All cadets in the program have an opportunity to participate in a variety of events that are only open to NMU ROTC Cadets. Some of these opportunities include:

  • Presenting the Colors at NMU football games
  • Marching in the Homecoming Parade
  • Rappelling the game ball from the top of the largest wooden dome in the world
  • Rappelling from a 90 ft. rock outcrop

Contact NMU ROTC's Enrollment Officer, Mark Blumenthal, by phone at 227-2687.

  • Office: Gries Hall, Room 344 Monday - Friday, 9:00 - 4:00 pm (EST)
  • Classroom: Hedgcock, Room 1004
  • (906) 227-2236
  • Email: military@nmu.edu
  • What is SMP?
    • Volunteer officer training program for soldiers enlisted in the Army Reserves or Army National Guard
    • The program allows a soldier to simultaneously participate in the Advanced ROTC Program and actively drill with his/her unit as an SMP Cadet
  • What are the benefits?
    • ROTC monthly stipend
      • Sophomore: $350/month
      • Junior: $450/month
      • Senior: $500/month
    • Montgomery GI Bill
      • Around $329/month
      • Must have completed AIT
    • ROTC Kicker
      • Up to $350/month
    • E-5 duty weekend pay
      • About 334.60/month
    • National Guard Tuition Assistance
      • NMU Grant
        • Pays 45% of tuition
      • State pays remaining 50%
    • ACES
      • Up to $4,500
    • GRFD and ARNG Scholarships available
  • How does SMP work?
    • Be a member of the Army Reserves or Army National Guard
      • Complete basic training
      • Complete AIT or the Leader’s Training Course (LTC)
    • Continue with normal school schedule plus the addition of the required Military Science classes
    • Participate in weekly leadership labs and physical training
    • Attend reserve duty weekends as scheduled as an SMP cadet in a leadership position
  • Guaranteed Reserve Forces Duty
    • Allows for guaranteed branch of choice
    • Apply for GRFD before contracting with ROTC
    • Requires SMP Cadet to serve in the Army Reserves or National Guard after graduation
    • Must be accepted into a unit as a 2LT before commissioning
  • Advanced Course
    • Final two years of ROTC
    • Preparation for military leadership
    • Junior Year
      • Small unit tactics
      • Responsibilities as a squad and platoon leader
      • Attend Leadership Development Assessment Course (LDAC) in Ft. Lewis, WA
    • Senior Year
      • Cadet leadership positions
      • Responsible for training and evaluation of other cadets
      • Preparation as a Second Lieutenant
  • Training Opportunities and Requirements
    • Attend paid Leadership Development and Assessment Course (LDAC)
      • Five weeks
      • Ft. Lewis, WA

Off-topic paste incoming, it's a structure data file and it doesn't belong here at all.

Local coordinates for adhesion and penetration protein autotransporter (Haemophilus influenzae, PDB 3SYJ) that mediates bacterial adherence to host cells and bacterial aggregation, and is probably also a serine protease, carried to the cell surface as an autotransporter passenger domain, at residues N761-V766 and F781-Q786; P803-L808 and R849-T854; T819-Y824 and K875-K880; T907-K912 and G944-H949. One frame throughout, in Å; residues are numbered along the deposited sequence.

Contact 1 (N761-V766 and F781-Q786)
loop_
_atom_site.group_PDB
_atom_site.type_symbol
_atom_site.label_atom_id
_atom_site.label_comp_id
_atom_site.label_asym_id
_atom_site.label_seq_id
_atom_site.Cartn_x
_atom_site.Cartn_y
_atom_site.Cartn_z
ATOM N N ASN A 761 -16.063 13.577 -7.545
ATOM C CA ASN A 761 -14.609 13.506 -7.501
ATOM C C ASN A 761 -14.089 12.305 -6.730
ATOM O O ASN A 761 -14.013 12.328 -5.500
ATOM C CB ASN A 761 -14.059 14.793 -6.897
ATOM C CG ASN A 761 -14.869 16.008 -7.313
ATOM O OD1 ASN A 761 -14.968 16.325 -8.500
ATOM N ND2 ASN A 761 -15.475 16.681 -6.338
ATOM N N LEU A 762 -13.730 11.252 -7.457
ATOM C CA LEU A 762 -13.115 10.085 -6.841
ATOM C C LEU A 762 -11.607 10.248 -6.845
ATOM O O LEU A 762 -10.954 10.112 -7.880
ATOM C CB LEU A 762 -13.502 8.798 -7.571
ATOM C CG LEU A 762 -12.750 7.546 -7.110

• Junior year
    • Opportunities to attend Airborne, Air Assault, Northern or Mountain Warfare Training
    • Post Graduation
      • Officer Basic Course (OBC) (dependent on branch)
  • How long am I obligated for?
    • Once commissioned, you are committed to 8 years of military duty.  Your commitment can be served in a combination of Active Duty, Reserve or National Guard, and Inactive Ready Reserve
    • GRFD cadets will serve 6 years of duty in the Army National Guard or Army Reserves and 2 years in the Inactive Ready Reserve
  • How will SMP benefit me?
    • Valuable hands-on leadership development through both ROTC and the USAR or ARNG
    • Challenging and rewarding
    • Excellent opportunity for leadership and responsibility positions and experience
    • Reinforces skills and information taught in ROTC
    • Receive mentoring from officers and NCO’s within a mission-orientated environment
    • Attractive to potential employers
  • What are the SMP eligibility requirements?
    • Completion of Basic Training or equivalent
    • Sophomore academic standing
    • Meet physical fitness requirements
    • GPA of at least 2.0 on a 4.0 scale
    • Four years left on current enlistment
    • Full-time enrollment status
  • How do I enroll?
    • Enlist in the Army Reserves or Army National Guard, if not already enlisted
    • Discuss interest in ROTC with your unit commander
    • Interview with the NMU ROTC Enrollment Officer
      • 2LT Pfiester    japfiest@nmu.edu
  • Contact Information
    • Office: Gries Hall, Room 101
    • Classroom: Hedgcock, Room 1004
    • Monday – Friday, 8:00 – 5:00 pm est
    • (906) 227-2236
    • military@nmu.edu

 

ROTC Cadet

Getting Started:

Talk to your unit about earning a college degree at NMU and determine initial eligibility requirements for GI Bill tuition assistance benefits. Once enrolled, join ROTC by signing up for MS139: Leadership & Confidence Building (1-credit) and MS269: Army Physical Fitness Training (1-credit) to take advantage of all that SMP has to offer.

Contact:

For assistance in applying for tuition assistance, contact Mark Blumenthal, our Scholarships and Enrollment Officer, at arblumen@nmu.edu or (906) 227-2687.